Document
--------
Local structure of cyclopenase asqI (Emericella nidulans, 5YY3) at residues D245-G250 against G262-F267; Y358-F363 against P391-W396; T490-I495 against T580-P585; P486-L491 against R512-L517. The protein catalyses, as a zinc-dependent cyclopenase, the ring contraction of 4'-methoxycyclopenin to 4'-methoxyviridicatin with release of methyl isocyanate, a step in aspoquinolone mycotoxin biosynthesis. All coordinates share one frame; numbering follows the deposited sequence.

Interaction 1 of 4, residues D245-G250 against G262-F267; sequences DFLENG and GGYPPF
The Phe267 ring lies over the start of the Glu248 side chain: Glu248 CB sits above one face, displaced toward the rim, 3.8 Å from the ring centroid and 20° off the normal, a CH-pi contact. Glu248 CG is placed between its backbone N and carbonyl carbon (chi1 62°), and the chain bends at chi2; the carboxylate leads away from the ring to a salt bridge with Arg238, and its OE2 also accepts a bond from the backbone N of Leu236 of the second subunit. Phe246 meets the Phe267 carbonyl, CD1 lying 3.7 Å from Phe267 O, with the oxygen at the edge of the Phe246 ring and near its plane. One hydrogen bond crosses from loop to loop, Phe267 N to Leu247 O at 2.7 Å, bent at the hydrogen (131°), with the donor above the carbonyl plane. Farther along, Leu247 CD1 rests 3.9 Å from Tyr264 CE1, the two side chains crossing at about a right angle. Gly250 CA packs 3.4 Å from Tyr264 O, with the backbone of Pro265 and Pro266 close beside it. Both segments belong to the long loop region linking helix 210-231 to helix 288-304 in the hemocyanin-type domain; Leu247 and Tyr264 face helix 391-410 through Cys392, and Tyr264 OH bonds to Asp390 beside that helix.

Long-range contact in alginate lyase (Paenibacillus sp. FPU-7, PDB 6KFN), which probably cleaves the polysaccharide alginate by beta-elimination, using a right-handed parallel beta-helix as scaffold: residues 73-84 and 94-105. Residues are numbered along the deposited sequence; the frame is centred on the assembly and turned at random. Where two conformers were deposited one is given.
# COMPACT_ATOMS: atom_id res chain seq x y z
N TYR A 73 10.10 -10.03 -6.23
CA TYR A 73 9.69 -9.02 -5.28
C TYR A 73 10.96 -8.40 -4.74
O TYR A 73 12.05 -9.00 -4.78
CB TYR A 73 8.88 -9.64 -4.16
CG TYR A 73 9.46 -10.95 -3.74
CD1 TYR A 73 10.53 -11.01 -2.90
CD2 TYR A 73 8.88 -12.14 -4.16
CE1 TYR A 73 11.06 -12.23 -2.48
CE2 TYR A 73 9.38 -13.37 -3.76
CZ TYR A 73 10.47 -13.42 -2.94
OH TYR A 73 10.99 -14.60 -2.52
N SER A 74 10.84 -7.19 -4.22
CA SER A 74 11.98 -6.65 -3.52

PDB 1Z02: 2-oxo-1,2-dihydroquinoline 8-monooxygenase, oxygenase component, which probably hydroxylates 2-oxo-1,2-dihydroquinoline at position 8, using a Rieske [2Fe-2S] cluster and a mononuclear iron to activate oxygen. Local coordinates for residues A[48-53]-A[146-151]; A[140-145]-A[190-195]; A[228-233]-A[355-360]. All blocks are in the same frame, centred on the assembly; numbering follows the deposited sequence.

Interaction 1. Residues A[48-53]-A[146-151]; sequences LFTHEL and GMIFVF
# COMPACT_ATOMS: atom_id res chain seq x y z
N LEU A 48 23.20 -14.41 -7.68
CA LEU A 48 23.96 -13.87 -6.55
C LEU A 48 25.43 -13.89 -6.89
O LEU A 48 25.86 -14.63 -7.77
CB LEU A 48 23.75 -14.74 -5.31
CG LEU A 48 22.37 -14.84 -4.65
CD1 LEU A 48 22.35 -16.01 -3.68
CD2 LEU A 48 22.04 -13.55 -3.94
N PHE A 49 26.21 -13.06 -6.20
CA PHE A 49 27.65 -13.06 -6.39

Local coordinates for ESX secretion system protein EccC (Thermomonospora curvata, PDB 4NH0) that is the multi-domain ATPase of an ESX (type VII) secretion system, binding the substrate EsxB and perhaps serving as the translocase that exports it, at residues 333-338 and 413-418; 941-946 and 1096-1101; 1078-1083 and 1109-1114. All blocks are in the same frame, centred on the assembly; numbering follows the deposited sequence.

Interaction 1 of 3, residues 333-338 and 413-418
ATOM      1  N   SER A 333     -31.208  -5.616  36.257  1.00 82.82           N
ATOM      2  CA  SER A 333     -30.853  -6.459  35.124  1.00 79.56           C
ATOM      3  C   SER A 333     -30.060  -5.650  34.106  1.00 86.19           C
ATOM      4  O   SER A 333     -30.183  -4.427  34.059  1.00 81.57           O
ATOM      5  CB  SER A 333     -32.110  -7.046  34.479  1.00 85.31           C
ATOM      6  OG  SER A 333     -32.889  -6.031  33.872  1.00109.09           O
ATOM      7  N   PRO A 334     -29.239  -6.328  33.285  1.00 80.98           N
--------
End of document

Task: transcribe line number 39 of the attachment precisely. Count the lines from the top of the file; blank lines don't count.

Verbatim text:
ATOM      5  CB  SER A 333     -32.110  -7.046  34.479  1.00 85.31           C